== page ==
Authors: Weston Ochse
Tags: #Science Fiction
First published 2014 by Solaris
an imprint of Rebellion Publishing Ltd,
Riverside House, Osney Mead,
Oxford, OX2 0ES, UK
ISBN (epub): 978-1-84997-670-1
ISBN (mobi): 978-1-84997-671-8
Copyright © 2014 Weston Ochse
Cover art by Clint Langley
The right of the author to be identified as the author of this work has been asserted in accordance with the Copyright, Designs and Patents Act 1988.
All rights reserved. No part of this publication may be reproduced, stored in a retrieval system, or transmitted, in any form or by any means, electronic, mechanical, photocopying, recording or otherwise, without the prior permission of the copyright owners.
“This isn’t a war,” said the artilleryman. “It never was a war, any more than there’s war between man and ants.”
The War of the Worlds
People sleep peaceably in their beds at night only because rough men stand ready to do violence on their behalf.
T WAS MY
love of movies that made me choose the Vincent Thomas Bridge to kill myself. The bridge had gained a certain notoriety over the years. That it had been a shooting location for the films
Gone in Sixty Seconds, Lethal Weapon 2, To Live and Die in LA, Heat
was a bonus. But the chief reason I’d chosen to jump from it was because of my adoration of film director Tony Scott, and the fact that he’d jumped from this very same bridge back in 2012. The director of
The Last Boy Scout
and the incomparable
Man on Fire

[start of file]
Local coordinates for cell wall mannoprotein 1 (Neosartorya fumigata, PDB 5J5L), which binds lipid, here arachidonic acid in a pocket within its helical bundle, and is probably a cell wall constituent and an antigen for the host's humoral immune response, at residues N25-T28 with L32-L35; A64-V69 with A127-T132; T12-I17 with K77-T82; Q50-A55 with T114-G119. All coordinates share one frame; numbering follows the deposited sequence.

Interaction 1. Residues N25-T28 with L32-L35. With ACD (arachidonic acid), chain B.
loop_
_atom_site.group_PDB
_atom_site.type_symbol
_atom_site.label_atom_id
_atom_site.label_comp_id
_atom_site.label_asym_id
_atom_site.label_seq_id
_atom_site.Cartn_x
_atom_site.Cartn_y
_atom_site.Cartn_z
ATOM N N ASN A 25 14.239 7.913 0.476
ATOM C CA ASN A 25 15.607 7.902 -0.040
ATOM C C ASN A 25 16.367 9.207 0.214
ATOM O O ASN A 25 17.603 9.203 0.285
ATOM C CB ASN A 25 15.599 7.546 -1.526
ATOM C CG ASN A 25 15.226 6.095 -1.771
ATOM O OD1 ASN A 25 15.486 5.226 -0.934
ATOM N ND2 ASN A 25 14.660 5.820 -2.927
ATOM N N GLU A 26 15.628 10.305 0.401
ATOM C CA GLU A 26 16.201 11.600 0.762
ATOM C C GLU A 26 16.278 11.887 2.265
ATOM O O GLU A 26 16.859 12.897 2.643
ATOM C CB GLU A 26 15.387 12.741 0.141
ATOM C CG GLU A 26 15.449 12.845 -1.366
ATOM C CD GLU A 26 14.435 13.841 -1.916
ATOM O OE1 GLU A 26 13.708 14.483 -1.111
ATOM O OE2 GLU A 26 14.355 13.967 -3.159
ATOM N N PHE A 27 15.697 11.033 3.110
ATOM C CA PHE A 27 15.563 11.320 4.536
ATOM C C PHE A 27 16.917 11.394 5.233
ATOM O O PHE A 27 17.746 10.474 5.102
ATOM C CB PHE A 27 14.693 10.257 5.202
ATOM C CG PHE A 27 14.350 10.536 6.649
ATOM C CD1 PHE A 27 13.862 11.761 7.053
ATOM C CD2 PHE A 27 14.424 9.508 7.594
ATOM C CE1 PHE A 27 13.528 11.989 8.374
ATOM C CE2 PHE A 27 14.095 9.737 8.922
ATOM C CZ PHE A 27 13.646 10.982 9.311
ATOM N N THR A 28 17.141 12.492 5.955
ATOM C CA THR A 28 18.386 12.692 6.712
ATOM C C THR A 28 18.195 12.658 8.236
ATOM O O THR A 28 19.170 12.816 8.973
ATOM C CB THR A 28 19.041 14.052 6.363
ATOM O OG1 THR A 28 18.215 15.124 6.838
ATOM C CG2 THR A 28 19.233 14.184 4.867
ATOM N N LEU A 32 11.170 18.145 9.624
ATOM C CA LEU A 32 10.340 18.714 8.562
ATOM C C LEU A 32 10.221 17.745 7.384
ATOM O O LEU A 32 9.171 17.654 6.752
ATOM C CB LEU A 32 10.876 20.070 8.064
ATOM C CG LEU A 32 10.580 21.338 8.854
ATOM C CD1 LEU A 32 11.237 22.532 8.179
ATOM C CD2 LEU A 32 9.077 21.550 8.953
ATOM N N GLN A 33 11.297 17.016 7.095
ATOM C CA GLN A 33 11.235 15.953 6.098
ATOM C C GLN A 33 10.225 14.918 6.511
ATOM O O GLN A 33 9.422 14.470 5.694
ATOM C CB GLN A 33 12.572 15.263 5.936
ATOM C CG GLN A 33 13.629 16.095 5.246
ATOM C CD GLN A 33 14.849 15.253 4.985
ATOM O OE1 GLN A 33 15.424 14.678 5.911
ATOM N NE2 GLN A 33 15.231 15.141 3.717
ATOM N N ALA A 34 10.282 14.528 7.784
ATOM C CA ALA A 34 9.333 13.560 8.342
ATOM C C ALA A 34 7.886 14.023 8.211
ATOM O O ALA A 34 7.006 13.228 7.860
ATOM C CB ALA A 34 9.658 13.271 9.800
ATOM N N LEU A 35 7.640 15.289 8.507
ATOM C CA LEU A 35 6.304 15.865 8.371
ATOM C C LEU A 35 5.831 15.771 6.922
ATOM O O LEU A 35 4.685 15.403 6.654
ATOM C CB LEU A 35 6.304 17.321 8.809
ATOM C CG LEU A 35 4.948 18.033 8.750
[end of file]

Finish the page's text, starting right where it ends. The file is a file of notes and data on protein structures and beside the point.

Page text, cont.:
had parked his car beside where I now stood, climbed over the rail, and leaped. Some people said that Tony hadn’t meant to kill himself, that a bad combination of drugs had affected his thinking, but I knew better. The truth was that sometimes life was just shit and there was nothing else to be done about it.
I fought against the fear of dying and concentrated on the lights of the harbor. A cruise ship was pulling in. Beyond it, giant cranes glowed with warning lights. To my right, the San Pedro hill was dotted with a thousand lights, each one a home, someone watching television, eating dinner, fucking, or simply staring off into space. To my left was the great plain of Long Beach, where another million souls did the same, unaware that a man who’d been awarded two silver and three bronze stars was about to take a swan dive, just to be rid of all the irrevocable memories of what he’d done, what he’d seen, and what he hadn’t done as a soldier in far-flung countries.